The T claims a $33 million cost “for the design and construction cost of upgrading the existing [overhead] system and power substation to a state of good repair.” It’s true that the existing system has been neglected. In fact, rather than maintain the system, the agency has recently posted speed restriction signs, requiring buses to go slowly through areas with bad overhead wires, degrading service as buses are required to travel slowly to avoid “de-wiring.” But rebuilding the overhead network would cost nowhere near $33 million.
First, power substations are shared with the rapid transit system, and the marginal cost of providing additional power to buses is negligible. Second, we know how much it costs to replace overhead wire, and it’s not $33 million. In the past decade, the overhead system in Belmont was rebuilt as part of a MassDOT highway project. Based on documents obtained through a public records request, TransitMatters found that the cost to replace the overhead wire system there cost $1.4 million for 2.2 route-miles. Adjusted for inflation, this is a cost of $750,000 per mile. The rest of the system has approximately 8 miles of overhead wire, and at this rate would cost $6 million to replace. Of that, two miles would be part of a Mount Auburn Street reconstruction project, and would be covered by highway funding at no cost to the T, as was the case in Belmont.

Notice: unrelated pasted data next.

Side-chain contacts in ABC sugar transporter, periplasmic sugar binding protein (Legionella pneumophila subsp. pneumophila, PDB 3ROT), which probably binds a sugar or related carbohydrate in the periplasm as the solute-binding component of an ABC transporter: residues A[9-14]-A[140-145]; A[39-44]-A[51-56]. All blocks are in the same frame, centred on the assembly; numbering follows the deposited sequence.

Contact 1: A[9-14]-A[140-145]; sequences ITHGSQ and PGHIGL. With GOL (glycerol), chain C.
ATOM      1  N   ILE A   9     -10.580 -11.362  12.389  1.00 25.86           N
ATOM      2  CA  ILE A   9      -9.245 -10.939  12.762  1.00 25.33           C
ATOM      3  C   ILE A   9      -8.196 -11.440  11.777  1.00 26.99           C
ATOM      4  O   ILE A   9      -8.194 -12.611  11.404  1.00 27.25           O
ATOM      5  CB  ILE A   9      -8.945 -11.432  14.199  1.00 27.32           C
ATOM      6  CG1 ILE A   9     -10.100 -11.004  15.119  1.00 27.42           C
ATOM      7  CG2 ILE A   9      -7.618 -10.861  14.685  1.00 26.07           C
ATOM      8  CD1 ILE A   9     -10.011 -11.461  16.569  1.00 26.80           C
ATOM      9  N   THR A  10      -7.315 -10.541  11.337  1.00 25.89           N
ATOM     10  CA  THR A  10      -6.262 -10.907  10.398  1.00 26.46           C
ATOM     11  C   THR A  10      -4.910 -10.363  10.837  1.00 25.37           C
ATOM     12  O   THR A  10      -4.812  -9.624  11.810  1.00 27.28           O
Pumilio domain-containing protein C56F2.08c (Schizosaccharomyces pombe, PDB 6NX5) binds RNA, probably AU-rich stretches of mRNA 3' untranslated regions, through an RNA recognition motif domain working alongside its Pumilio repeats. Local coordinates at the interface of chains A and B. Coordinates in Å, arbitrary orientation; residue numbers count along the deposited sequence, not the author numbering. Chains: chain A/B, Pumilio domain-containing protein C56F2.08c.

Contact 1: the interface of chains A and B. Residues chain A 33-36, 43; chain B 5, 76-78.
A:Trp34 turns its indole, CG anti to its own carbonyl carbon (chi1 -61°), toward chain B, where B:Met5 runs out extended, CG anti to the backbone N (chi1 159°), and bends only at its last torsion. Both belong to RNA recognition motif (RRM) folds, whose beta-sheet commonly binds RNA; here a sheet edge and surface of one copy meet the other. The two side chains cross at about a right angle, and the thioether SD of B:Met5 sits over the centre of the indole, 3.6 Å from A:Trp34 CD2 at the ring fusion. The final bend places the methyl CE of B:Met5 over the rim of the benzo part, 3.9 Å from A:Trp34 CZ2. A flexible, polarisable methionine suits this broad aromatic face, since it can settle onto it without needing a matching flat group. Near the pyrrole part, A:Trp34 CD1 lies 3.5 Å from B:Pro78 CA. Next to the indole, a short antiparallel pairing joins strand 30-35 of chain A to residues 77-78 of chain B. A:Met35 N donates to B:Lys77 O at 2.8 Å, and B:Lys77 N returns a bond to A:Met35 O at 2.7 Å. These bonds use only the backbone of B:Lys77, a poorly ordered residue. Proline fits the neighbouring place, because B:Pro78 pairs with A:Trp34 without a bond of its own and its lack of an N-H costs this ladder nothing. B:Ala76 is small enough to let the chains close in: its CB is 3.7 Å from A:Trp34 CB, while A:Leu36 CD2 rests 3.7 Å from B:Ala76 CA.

Few support poles in Belmont were replaced in 2015 as the existing poles were found to be sound. If all of the poles were replaced, at the 2015 inflation-adjusted rates, pole replacement would cost about $1 million per mile, which could add an additional $10 million to the cost, although, again, the Mount Auburn Street section would be paid for by highway funding. So the cost to the agency to completely replace the overhead system and support poles would therefore be on the order of $13 million.
The T then shows a cost of $30 million for infrastructure maintenance for the overhead system over the course of 14 years: enough to entirely replace the system every four years. A new system should be relatively inexpensive to maintain. It seems unlikely that the maintenance cost for a brand new overhead system would be four times the cost of the initial replacement.
Adjusted for inflation, Seattle spends approximately $5 million per year to maintain its 70-mile overhead network, a rate of about $72,000 per mile. At that rate, maintenance costs for a 10-mile network would cost about $10 million over 14 years, not $30 million. As the saying goes, if you don’t want to do something, inflate the costs.